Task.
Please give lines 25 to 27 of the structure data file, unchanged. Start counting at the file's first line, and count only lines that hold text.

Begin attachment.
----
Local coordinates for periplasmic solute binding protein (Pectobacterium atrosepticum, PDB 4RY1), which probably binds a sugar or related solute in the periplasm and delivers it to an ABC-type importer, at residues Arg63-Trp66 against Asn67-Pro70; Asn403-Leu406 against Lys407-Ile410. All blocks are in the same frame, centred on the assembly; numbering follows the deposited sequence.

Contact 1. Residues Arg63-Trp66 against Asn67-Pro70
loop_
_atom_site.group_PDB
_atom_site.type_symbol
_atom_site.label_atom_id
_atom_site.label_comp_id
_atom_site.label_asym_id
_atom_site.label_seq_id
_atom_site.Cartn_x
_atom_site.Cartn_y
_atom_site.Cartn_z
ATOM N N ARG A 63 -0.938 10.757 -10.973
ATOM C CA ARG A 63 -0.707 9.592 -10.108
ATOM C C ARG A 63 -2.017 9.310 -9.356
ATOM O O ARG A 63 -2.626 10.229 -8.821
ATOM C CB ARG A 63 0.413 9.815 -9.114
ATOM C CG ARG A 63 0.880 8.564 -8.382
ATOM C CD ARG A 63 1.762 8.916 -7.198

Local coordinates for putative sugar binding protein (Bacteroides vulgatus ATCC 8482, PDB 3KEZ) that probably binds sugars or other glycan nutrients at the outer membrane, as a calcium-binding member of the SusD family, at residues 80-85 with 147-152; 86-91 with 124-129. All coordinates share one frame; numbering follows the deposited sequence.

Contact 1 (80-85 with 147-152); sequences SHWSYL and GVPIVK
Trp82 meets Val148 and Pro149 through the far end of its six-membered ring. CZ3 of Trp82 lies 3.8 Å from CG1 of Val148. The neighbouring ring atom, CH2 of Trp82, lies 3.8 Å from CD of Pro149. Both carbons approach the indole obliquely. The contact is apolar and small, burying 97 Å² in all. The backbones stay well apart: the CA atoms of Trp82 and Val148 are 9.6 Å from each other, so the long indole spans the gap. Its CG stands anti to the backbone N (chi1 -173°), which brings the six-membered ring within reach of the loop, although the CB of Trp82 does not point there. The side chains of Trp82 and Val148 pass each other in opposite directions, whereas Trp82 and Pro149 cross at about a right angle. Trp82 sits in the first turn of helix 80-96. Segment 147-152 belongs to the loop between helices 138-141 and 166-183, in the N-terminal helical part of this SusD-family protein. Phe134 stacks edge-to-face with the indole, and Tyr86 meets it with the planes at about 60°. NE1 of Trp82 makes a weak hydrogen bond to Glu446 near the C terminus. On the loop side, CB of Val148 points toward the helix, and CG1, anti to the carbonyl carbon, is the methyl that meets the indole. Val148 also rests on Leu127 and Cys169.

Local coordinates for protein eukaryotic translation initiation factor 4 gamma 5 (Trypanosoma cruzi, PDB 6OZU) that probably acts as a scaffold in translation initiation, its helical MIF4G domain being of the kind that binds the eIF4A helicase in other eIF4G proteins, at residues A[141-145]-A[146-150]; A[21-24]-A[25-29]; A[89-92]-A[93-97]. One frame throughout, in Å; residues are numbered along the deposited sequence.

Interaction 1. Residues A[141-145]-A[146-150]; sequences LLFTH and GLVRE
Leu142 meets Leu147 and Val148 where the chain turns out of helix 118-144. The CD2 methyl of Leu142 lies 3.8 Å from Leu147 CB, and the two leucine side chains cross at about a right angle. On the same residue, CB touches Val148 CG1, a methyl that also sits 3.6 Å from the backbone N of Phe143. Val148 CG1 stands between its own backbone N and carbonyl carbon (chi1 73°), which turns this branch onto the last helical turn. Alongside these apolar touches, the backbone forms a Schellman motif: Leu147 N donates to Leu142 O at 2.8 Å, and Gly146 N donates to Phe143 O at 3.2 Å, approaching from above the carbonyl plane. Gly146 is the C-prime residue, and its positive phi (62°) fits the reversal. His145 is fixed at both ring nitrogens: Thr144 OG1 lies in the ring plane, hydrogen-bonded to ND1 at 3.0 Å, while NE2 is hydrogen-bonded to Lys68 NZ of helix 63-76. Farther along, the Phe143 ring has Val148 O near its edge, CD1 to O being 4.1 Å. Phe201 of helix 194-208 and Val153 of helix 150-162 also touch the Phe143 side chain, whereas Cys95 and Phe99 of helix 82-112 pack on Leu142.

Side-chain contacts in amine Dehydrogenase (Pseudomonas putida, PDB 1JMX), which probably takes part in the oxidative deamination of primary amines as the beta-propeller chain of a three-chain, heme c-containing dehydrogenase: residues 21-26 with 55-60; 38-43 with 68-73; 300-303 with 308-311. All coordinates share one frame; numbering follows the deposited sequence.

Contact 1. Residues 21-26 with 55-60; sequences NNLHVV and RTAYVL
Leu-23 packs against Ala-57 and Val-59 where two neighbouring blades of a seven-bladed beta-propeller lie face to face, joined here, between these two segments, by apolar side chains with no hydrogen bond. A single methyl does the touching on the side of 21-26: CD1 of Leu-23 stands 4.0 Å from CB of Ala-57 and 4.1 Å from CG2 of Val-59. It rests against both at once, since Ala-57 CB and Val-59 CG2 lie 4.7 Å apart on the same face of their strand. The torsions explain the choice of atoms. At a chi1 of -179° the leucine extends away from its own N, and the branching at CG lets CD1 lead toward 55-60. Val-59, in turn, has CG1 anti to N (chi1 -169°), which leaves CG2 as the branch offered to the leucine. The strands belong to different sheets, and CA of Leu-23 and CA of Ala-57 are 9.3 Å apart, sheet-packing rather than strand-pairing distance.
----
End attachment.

Leu142 meets Leu147 and Val148 where the chain turns out of helix 118-144. The CD2 methyl of Leu142 lies 3.8 Å from Leu147 CB, and the two leucine side chains cross at about a right angle. On the same residue, CB touches Val148 CG1, a methyl that also sits 3.6 Å from the backbone N of Phe143. Val148 CG1 stands between its own backbone N and carbonyl carbon (chi1 73°), which turns this branch onto the last helical turn. Alongside these apolar touches, the backbone forms a Schellman motif: Leu147 N donates to Leu142 O at 2.8 Å, and Gly146 N donates to Phe143 O at 3.2 Å, approaching from above the carbonyl plane. Gly146 is the C-prime residue, and its positive phi (62°) fits the reversal. His145 is fixed at both ring nitrogens: Thr144 OG1 lies in the ring plane, hydrogen-bonded to ND1 at 3.0 Å, while NE2 is hydrogen-bonded to Lys68 NZ of helix 63-76. Farther along, the Phe143 ring has Val148 O near its edge, CD1 to O being 4.1 Å. Phe201 of helix 194-208 and Val153 of helix 150-162 also touch the Phe143 side chain, whereas Cys95 and Phe99 of helix 82-112 pack on Leu142.

Side-chain contacts in amine Dehydrogenase (Pseudomonas putida, PDB 1JMX), which probably takes part in the oxidative deamination of primary amines as the beta-propeller chain of a three-chain, heme c-containing dehydrogenase: residues 21-26 with 55-60; 38-43 with 68-73; 300-303 with 308-311. All coordinates share one frame; numbering follows the deposited sequence.

Contact 1. Residues 21-26 with 55-60; sequences NNLHVV and RTAYVL